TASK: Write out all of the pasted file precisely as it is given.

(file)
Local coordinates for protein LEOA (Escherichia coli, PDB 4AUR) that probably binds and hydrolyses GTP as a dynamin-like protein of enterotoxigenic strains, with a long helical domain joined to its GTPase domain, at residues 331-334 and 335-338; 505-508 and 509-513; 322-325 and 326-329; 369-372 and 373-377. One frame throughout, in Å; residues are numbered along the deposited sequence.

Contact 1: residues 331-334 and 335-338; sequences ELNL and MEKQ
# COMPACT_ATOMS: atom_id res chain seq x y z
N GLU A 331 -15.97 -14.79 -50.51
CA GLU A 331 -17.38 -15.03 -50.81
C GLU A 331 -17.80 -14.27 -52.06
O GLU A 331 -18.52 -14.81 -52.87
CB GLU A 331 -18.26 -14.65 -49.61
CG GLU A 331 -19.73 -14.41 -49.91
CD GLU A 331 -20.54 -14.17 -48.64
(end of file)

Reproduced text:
Local coordinates for protein LEOA (Escherichia coli, PDB 4AUR) that probably binds and hydrolyses GTP as a dynamin-like protein of enterotoxigenic strains, with a long helical domain joined to its GTPase domain, at residues 331-334 and 335-338; 505-508 and 509-513; 322-325 and 326-329; 369-372 and 373-377. One frame throughout, in Å; residues are numbered along the deposited sequence.

Contact 1: residues 331-334 and 335-338; sequences ELNL and MEKQ
# COMPACT_ATOMS: atom_id res chain seq x y z
N GLU A 331 -15.97 -14.79 -50.51
CA GLU A 331 -17.38 -15.03 -50.81
C GLU A 331 -17.80 -14.27 -52.06
O GLU A 331 -18.52 -14.81 -52.87
CB GLU A 331 -18.26 -14.65 -49.61
CG GLU A 331 -19.73 -14.41 -49.91
CD GLU A 331 -20.54 -14.17 -48.64